Bloom Where You’re Planted
It’s been said upon taking a late-night stroll, white roses tend to glow in the dark offering a natural, but romantic atmosphere. Unlike some plant life, roses stay open all day and all night. The white rose symbolizes purity, innocence, and spirituality while providing an alluring aura. Although all roses enrapture us, perhaps the white rose beckons a higher calling of beauty and splendor. Scientifically, the color white encapsulates all the glorious colors of God’s rainbow. It also could poetically symbolize the utmost radiance of His glory. Moreover, a rose, in any color, shape, or size displays the master gardener’s splendor.
“I am the Lord; I called you with righteousness and I will strengthen your hand; and I formed you, and I made you for a people’s covenant, for a light to nations. To open blind eyes, to bring prisoners out of a dungeon, those who sit in darkness out of a prison.” Isaiah 42:6-7
Likewise, our purpose is to display our Master Gardener’s splendor by being the attractive white rose growing and glowing in a dark world lost without God’s light, without God’s Torah as light (Psalm 119:105-106; Proverbs 6:23). Whether we are living in an urban city, like the City of York, Pennsylvania (the rose pictured above is called such), living in the suburbs, living in the countryside, or even living on a sailboat as I once did, as Abba’s roses, we are to bloom, for His glory, where we are planted!
No matter what season we may find ourselves in, Mother’s Day tends to be a sensitive day for women (and even their children too). Holidays like these have a peculiar way of annunciating all life has thrown at us… But today, this year, on this Mother’s Day, it is well with my soul. Whether we are barren or a full house, whether missing the wayward child or moms passed away, whether we are grieving over children lost or celebrating children or grandchildren gained, or any other matter life presents us, I pray we choose to be ‘ever-blooming’ through it all. Every rose has thorns, fights disease, and is attacked by pests, and yet, she blooms.
(This rose I photographed reminded me of my 4 children)
After living in Texas for a few months, one benefit to living here is the roses bloom all year long! As Spring approached, my need to peruse a rose garden blossomed as usual so my husband and I decided to meander our way over to the Antique Rose Emporium in Brenham, Texas. This charming country emporium is about a 2 hour drive from our sailboat we live aboard (and grow roses on) in Kemah, Texas, just Southeast of Houston towards Galveston. Along the way, we were greeted with the famous Texas bluebonnets and other lovely wildflowers profusely blooming on ranches established along Route 290. We were surprised to see numerous people pull over to take photos in the populated fields of various colors. It became apparent many were planned photography shoots for Easter or Spring in general. What a lovely idea indeed!
Jerry and I were delighted to find bluebonnets and other wildflowers growing on a field adjacent to the Antique Rose Emporium so we too got in on our very own photography shoot!
While browsing the various old garden roses and modern ones alike at the Antique Rose Emporium that mid-April Sunday morning, we took a few moments to stop and smell the roses they had on display.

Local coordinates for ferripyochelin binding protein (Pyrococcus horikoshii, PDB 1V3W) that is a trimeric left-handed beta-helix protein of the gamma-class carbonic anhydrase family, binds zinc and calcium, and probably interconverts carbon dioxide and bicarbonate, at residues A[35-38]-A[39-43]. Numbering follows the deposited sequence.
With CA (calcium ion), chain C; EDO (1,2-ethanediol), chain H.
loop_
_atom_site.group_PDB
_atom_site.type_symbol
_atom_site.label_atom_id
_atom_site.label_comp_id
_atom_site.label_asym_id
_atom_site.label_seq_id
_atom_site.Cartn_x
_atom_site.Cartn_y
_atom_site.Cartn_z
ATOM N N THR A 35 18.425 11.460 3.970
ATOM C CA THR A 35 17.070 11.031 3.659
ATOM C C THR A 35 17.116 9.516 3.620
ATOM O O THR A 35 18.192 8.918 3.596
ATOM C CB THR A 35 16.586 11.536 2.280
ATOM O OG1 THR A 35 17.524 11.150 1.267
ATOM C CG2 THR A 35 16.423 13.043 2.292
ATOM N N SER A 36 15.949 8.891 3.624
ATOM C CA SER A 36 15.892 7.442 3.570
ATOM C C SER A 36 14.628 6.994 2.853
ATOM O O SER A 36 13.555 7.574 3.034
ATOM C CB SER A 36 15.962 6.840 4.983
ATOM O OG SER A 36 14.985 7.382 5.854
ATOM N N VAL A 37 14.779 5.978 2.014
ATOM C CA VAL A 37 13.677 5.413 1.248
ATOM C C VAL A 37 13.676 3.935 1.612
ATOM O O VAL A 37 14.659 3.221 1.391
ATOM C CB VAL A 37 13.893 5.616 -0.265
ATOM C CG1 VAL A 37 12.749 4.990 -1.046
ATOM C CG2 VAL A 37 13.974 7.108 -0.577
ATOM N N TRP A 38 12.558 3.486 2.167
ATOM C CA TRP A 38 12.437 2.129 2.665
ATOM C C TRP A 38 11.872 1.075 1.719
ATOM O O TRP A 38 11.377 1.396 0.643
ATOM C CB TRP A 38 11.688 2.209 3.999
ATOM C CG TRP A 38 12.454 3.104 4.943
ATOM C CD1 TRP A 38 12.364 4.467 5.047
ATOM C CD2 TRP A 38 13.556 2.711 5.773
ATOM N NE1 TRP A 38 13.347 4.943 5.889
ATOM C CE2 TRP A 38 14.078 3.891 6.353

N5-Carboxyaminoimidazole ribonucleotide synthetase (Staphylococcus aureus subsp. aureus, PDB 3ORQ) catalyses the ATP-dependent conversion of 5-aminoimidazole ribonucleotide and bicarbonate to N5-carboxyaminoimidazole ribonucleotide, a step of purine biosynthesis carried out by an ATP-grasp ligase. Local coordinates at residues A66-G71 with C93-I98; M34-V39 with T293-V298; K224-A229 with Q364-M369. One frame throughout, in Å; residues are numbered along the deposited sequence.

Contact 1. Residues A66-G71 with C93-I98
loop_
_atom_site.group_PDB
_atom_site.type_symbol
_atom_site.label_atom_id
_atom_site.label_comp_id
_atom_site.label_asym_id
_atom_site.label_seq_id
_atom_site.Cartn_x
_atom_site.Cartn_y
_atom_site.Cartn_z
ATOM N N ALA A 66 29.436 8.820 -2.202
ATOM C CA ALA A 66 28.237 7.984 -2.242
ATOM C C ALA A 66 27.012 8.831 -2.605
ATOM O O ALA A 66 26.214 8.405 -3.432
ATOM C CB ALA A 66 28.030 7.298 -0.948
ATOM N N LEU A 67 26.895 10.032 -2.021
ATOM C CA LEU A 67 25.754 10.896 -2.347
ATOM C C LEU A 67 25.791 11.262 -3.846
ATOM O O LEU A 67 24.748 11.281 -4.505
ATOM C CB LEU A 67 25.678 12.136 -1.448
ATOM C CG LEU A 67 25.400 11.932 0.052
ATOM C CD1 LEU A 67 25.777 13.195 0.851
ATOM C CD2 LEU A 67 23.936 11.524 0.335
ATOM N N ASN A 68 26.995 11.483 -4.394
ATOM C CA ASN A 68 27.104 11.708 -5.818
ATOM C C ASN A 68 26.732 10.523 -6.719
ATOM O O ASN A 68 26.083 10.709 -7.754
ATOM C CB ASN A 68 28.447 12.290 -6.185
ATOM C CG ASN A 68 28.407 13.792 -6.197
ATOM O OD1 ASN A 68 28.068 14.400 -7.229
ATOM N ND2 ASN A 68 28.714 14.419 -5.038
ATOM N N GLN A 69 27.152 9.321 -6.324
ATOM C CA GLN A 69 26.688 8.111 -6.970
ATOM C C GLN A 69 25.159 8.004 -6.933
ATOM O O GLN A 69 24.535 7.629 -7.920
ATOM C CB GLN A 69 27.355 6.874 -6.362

Out of the roses showcased that glorious Sunday April morning, I think ‘Savannah’ was my favorite (although it was a tough choice for sure!). Savannah’s romantic old rose fragrance and luscious petals of peach and pink welcomed me like the South always does! You can learn more about this Southern beauty, by clicking here.
I also admired the various roses planted throughout the grounds as well as the creative displays and the overall country-like feel of the garden. If you are in the Houston, Texas area, you may want to take an easy drive out to Brenham, which is Northwest of H-Town, to explore the Antique Rose Emporium. To learn more, visit their website: https://antiqueroseemporium.com/ Every rose lover must visit at least once!
While I’m still recovering from the flu, which now has turned into bronchitis, I reflect on how our beloved roses sometimes show signs of illness as well. With spring just around the corner, perhaps these resourceful links can help you diagnose signs of sickness in your roses early on. My original book, Ever-Blooming: Despite Life’s Prickles provides tips to combat diseases like powdery mildew, black spot, and more. Also, if your roses suffer from pest issues this gardening season, be sure to get a copy of my second book, Ever-Blooming Roses: During the Good, the Bad, and the Bugly.
In the meantime, here are a few articles written by other sources to help solve some diseased rose riddles.
May we experience a bountiful and beautiful ever-blooming gardening season!
Now that I only have two roses to tend to on my Myrtle Beach balcony (compared to my once sprawling rose garden I sold in Pennsylvania), I find myself longing to capture the thrill of more bountiful blooms. In the past, I would photograph my own roses constantly posing in my garden or travel to the nearby Hershey Gardens to film the pleasantry of petals, but considering the nearest rose garden is approximately 2 hours away, I ponder the possibilities of painting roses instead. Thankfully, YouTube provides much guidance and inspiration as I embark on creating and collecting a unique rose garden…on paper!